rollover effects on text have been used for a long time, and I’ve demonstrated many variations on the concept in past articles. More recently icon fonts have made the creation of UI elements far easier. For everything else – in which a link requires a hover effect but is not text, nor something that can be encoded as a font – the traditional solution has been CSS sprites.

The limitations of CSS sprite images are well known:

Shake it, shake it, come on and shake it. (Or, you know, hover or touch).

I’ve talked about animating previously, but they are not always the most appropriate way to create image transitions. For some effects – such as replicating the development process of a Polaroid photograph –  you might need to think a little out of the box.

We don’t want this effect altering the outside edge of the picture, which would happen if we simply added a borde to the image. Instead we’ll create a frame with a div:

Florence, ItalyAncient Aqueduct, ItalyBike on a Roman Street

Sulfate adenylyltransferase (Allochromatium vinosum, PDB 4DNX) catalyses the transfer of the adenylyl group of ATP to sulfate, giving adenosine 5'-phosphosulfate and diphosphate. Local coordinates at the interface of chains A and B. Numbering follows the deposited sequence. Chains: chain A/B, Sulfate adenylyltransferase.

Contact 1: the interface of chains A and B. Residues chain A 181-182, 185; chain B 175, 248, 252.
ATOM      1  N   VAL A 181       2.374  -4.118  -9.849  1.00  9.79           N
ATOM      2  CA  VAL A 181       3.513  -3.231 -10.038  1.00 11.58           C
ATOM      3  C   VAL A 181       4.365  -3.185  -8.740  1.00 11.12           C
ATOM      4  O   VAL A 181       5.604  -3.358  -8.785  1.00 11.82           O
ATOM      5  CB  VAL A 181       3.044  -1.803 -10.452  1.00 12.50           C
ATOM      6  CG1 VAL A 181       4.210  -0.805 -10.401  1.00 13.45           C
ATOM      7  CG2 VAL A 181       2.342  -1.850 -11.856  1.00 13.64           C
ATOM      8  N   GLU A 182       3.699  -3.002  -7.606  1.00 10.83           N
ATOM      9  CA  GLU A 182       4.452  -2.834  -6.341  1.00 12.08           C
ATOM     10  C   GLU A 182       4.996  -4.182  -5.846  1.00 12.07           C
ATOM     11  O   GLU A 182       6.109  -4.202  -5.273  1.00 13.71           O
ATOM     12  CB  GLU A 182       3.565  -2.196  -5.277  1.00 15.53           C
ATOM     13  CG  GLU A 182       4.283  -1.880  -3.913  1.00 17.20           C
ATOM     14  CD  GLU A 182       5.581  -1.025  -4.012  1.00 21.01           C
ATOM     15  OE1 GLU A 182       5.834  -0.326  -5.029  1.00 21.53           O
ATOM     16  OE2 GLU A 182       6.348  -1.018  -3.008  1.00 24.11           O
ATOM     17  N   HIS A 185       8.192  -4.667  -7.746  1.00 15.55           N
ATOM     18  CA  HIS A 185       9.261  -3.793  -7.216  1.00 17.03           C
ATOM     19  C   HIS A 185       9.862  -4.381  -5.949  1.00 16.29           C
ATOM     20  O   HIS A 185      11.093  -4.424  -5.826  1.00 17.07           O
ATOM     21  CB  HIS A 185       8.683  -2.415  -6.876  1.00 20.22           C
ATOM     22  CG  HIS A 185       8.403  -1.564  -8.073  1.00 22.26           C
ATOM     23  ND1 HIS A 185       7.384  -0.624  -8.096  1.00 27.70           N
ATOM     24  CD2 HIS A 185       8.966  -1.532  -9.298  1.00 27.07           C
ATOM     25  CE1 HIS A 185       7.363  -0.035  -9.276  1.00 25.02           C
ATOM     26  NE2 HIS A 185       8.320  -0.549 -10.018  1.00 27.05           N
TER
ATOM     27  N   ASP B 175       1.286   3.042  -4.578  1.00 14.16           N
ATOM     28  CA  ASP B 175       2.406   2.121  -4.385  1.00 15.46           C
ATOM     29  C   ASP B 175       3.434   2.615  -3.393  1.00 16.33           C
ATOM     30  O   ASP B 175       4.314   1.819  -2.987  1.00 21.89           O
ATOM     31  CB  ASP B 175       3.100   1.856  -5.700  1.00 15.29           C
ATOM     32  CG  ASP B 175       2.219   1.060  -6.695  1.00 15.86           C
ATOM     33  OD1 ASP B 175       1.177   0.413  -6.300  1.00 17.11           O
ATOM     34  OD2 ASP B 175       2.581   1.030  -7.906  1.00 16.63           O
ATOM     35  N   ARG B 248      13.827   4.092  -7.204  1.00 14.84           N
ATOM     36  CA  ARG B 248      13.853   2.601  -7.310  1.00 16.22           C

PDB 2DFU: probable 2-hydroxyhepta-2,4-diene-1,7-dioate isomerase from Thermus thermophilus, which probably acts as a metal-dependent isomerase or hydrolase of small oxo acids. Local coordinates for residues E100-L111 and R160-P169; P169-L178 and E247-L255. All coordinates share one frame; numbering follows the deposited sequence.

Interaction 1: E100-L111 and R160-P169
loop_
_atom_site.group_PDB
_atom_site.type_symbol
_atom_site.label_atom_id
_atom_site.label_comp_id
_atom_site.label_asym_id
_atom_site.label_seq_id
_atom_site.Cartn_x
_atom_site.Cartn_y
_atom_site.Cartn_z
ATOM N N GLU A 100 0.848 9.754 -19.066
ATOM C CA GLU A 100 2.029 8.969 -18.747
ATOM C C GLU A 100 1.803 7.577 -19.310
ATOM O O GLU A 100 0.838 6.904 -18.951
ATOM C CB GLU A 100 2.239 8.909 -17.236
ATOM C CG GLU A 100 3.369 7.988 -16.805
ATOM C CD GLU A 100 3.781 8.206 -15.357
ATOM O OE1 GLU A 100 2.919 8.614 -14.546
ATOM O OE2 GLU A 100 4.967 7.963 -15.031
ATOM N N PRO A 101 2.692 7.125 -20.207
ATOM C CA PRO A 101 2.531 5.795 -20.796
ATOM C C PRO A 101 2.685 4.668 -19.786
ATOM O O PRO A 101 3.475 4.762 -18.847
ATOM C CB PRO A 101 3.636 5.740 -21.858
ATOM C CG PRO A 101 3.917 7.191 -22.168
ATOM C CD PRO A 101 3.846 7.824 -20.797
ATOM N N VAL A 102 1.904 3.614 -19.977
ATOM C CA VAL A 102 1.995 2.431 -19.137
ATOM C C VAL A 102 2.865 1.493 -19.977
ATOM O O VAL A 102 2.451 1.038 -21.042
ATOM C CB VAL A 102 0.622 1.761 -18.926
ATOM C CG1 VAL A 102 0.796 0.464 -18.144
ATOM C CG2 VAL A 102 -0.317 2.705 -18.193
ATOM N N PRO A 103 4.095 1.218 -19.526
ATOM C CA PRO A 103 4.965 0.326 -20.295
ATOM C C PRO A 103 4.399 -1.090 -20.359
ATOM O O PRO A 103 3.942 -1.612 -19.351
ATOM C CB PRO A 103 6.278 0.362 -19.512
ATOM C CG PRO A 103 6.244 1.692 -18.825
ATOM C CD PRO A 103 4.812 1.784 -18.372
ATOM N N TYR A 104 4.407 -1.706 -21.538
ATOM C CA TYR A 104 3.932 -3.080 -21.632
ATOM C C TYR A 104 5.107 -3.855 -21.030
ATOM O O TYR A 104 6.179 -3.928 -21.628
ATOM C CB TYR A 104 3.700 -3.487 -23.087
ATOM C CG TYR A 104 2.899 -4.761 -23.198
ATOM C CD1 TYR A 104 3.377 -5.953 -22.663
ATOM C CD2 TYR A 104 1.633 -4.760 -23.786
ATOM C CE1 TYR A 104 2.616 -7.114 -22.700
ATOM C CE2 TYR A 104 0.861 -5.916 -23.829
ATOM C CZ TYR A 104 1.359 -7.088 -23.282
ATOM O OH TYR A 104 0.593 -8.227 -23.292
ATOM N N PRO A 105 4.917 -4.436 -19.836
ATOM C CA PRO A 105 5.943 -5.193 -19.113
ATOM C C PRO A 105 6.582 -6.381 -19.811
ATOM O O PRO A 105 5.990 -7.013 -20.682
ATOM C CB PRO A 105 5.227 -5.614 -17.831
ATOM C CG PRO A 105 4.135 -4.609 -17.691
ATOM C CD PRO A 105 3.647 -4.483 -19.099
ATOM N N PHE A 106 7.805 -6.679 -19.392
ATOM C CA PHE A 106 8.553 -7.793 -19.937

In recent articles I’ve shown how to create cross-browser image with and : converting color photographs to black and white and sepia-tone, as well as blurring them. The next obvious step is to animate these effects.

Right now, these effects can be fully transitioned only in the most recent builds of Chrome and Safari; other will show a “flick” between two filtered states, with no animation. As a rule, I don’t show web development techniques until they can be duplicated in at least two different browsers, but in this case, the effects are so neat (and expected to be fully supported in all browser versions so soon) that I’m making an exception.

You can see how your browser performs with animated filter effects in the example at the top of this article (a variation on my earlier “Animated Card Fan” effect, with individual transitions on each card when it is hovered over).